Friday, April 15, 2011

NATO Ministers: No Gaddafi In Libya's Future

Gaddafi Nato Libya
GEIR MOULSON and MATTHEW LEE   04/14/11 12:04 PM ET   AP

BERLIN — NATO nations struggled Thursday to overcome deep differences over the military campaign in Libya, failing to find new ground-attack aircraft for the fight despite French and British calls for more intense airstrikes against Moammar Gadhafi's forces.

Alliance members agreed that Gadhafi must leave power but insisted the military mission remain focused on its declared goals of enforcing an arms embargo, protecting civilians and forcing the withdrawal of Gadhafi forces from cities they have entered.

The limitations of NATO's aims have been tested by the Libyan rebels' inability to make progress against Gadhafi's stronger and better organized forces, who have camouflaged themselves and hidden in populated areas to avoid Western airstrikes now in their third week. As a result, Britain and France have been calling for more strikes by their NATO allies, particularly the U.S., with its sophisticated surveillance and weapons systems. The U.S. says it sees no need to change what it calls a supporting role in the campaign – even though it has still been flying a third of the missions – and many other NATO nations have rules preventing them from striking Gadhafi's forces except in self-defense.

NATO Secretary-General Anders Fogh Rasmussen said NATO needed more aircraft to attack Gadhafi's forces in populated areas but the first day of the meeting led to no commitments of new planes.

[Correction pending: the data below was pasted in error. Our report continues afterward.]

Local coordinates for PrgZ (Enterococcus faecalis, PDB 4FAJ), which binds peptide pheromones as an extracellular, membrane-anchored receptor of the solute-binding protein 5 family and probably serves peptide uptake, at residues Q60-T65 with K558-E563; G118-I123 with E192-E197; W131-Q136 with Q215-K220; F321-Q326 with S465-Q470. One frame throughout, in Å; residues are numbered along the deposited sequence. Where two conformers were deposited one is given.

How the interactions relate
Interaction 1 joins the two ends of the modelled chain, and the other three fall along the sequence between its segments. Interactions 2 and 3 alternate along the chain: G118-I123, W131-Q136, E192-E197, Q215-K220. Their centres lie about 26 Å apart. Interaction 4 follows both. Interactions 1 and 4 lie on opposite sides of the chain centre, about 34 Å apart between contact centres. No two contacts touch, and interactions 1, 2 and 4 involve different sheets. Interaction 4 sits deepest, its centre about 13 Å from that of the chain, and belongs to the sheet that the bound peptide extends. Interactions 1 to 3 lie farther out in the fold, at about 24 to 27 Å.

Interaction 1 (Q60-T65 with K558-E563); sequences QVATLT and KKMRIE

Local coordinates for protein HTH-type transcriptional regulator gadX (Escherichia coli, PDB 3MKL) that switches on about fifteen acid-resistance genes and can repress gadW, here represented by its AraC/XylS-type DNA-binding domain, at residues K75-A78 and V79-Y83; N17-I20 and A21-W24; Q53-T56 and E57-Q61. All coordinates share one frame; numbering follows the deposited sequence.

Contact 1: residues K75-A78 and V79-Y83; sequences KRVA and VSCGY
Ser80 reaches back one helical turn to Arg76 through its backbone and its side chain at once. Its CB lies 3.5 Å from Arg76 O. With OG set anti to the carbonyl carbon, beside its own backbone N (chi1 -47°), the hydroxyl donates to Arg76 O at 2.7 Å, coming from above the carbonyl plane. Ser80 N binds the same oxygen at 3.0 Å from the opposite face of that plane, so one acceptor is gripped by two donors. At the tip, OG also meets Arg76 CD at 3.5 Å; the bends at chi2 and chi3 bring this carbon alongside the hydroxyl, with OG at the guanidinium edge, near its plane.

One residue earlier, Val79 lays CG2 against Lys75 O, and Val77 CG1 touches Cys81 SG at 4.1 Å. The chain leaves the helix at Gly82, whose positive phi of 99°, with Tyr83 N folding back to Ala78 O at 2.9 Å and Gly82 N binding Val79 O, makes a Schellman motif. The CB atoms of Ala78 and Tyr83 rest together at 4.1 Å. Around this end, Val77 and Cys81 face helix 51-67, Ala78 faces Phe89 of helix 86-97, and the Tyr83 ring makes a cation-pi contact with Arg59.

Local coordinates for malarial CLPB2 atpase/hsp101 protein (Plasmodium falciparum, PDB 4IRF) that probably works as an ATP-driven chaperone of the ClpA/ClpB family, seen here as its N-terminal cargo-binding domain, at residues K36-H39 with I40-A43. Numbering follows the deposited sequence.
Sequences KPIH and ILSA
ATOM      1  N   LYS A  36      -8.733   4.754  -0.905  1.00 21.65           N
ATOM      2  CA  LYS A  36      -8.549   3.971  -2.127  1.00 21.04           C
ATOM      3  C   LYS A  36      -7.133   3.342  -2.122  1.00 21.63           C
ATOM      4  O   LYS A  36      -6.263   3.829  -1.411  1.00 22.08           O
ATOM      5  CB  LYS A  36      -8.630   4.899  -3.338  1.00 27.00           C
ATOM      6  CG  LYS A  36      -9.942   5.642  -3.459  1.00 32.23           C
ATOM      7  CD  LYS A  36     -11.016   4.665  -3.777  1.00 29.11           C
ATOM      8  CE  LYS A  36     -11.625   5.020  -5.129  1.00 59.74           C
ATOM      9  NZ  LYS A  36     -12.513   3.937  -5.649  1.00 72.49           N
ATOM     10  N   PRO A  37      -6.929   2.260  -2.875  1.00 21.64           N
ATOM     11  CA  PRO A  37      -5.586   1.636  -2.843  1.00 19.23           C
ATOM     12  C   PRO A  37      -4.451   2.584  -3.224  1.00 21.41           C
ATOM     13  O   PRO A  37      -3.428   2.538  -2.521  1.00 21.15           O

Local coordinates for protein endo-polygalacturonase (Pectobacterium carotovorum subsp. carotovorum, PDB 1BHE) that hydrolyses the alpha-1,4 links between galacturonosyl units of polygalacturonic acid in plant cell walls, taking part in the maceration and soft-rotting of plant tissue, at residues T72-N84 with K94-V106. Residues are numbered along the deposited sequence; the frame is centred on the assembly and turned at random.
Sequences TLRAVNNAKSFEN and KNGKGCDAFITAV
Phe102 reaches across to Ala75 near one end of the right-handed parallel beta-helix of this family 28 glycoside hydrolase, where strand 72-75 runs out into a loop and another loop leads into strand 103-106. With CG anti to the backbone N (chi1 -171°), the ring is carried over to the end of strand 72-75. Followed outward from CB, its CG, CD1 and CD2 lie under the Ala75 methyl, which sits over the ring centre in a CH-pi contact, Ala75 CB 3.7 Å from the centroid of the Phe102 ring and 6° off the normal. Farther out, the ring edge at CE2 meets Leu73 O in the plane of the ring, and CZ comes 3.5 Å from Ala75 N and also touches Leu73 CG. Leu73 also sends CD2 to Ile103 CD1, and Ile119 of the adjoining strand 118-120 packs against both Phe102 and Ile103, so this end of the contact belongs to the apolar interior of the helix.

"To avoid civilian casualties we need very sophisticated equipment, so we need a few more precision fighter ground-attack aircraft for air-to-ground missions," he said. "I don't have specific pledges or promises from this meeting, but I heard indications that gave me hope."

Meanwhile, Gadhafi's troops unleashed heavy shelling for three hours on the port city of Misrata, which is partly held by rebels who are defending positions against government forces. At least nine people were killed, witnesses said,
U.S. Secretary of State Hillary Rodham Clinton did not say whether the U.S. would send more ground attack craft, but she appealed to the other NATO foreign ministers for unity over the Libyan campaign.

"As our mission continues, maintaining our resolve and unity only grows more important," Clinton said. "Gadhafi is testing our determination."

NATO's 28 members are "sharing the same goal, which is to see the end of the Gadhafi regime in Libya," Clinton said. "We must also intensify our political, diplomatic and economic mission to pressure and isolate Gadhafi and bring about his departure.

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